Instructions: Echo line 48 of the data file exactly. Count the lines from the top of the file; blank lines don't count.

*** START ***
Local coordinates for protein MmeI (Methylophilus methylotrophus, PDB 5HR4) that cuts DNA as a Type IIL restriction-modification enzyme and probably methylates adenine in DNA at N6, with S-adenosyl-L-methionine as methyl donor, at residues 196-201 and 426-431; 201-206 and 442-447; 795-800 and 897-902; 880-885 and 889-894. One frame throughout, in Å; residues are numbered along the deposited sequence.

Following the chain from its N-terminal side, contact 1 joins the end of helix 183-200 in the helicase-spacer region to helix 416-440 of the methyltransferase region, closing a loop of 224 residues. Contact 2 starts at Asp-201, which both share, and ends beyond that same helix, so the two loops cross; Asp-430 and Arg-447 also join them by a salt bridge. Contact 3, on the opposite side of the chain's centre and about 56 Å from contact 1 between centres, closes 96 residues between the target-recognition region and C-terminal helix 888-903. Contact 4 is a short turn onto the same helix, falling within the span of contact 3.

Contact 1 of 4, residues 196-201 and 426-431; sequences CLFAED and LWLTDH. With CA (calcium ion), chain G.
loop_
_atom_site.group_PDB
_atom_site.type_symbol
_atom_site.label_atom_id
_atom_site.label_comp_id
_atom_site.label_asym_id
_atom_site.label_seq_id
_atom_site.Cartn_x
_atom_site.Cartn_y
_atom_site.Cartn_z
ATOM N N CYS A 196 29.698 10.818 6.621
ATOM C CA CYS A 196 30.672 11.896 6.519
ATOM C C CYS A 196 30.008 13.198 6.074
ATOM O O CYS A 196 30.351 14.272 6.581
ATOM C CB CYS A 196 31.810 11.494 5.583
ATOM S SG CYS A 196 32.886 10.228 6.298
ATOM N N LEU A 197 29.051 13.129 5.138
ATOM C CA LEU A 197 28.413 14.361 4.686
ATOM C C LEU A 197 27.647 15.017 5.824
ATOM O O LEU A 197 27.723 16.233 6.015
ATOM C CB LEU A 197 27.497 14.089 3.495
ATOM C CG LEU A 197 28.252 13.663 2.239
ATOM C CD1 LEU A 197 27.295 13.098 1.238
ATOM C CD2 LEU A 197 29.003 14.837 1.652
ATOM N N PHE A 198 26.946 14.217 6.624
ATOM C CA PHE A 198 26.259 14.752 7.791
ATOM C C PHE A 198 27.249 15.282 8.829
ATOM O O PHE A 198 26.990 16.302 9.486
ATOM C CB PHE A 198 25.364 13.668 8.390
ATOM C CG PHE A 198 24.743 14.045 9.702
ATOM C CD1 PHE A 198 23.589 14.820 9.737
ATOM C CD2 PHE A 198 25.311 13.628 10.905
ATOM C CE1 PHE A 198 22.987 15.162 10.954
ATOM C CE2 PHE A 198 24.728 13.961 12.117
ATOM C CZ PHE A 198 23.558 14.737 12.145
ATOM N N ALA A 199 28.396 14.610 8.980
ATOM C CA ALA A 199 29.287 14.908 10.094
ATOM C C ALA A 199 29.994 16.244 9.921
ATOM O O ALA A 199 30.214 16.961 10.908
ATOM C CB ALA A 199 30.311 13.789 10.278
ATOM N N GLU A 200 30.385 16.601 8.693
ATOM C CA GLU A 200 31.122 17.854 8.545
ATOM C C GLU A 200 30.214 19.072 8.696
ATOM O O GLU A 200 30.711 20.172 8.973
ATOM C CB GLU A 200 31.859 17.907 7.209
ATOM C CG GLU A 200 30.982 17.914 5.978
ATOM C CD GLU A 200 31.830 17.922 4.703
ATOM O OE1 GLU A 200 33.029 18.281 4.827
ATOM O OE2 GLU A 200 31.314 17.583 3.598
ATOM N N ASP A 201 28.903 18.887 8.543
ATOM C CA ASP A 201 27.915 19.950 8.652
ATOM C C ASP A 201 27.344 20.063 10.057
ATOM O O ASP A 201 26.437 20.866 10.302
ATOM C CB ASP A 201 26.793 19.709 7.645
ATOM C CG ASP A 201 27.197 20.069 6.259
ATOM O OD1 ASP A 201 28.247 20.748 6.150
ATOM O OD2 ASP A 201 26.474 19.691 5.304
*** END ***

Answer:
ATOM C CB GLU A 200 31.859 17.907 7.209